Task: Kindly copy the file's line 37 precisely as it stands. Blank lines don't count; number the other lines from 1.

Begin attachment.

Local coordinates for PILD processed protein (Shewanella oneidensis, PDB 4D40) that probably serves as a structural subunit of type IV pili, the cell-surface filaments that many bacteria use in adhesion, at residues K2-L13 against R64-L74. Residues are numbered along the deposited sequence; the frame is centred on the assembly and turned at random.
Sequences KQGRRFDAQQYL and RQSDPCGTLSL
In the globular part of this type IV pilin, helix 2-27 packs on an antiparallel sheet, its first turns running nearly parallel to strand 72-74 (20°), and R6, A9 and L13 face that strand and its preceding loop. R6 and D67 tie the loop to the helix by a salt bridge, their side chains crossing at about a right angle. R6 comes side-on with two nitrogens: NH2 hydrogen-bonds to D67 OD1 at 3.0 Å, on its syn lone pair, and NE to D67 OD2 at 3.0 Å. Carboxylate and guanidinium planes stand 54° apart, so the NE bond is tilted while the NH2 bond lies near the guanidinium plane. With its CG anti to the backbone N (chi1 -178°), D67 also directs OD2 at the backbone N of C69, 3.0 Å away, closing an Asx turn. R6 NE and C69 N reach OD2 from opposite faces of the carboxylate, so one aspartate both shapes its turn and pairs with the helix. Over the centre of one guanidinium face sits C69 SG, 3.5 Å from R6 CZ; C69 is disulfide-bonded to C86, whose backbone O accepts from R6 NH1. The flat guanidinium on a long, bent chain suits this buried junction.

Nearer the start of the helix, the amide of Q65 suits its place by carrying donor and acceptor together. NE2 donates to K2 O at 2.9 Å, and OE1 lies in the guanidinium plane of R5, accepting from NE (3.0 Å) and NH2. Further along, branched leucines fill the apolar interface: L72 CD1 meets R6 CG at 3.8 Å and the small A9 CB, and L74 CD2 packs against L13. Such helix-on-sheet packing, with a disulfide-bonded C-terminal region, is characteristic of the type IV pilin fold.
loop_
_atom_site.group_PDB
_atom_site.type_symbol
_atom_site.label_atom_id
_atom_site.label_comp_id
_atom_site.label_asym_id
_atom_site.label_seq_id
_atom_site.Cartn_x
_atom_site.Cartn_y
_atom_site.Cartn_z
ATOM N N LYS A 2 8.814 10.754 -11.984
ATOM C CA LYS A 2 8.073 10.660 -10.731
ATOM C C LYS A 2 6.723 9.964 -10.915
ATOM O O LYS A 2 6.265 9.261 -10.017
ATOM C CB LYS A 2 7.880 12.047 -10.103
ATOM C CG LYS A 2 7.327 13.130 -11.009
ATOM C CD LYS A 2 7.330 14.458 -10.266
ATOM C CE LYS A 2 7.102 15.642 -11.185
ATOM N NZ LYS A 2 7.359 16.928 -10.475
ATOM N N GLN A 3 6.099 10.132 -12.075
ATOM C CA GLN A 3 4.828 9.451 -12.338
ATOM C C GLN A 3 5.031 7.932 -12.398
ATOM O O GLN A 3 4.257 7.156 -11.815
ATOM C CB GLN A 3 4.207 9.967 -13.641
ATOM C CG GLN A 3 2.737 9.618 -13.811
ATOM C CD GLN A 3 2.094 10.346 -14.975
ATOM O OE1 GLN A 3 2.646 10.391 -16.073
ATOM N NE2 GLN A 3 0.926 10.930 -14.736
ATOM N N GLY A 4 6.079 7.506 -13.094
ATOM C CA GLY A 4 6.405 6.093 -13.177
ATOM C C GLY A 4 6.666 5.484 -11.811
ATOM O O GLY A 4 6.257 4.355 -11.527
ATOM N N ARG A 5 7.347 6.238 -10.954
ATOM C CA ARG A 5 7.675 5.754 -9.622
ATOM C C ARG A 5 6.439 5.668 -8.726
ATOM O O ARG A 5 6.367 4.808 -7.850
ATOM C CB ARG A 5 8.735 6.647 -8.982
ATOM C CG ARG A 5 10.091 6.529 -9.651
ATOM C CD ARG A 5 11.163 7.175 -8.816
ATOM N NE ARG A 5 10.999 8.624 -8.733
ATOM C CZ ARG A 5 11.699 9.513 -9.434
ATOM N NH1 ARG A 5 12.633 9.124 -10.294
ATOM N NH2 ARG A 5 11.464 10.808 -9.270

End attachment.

ATOM N N ARG A 5 7.347 6.238 -10.954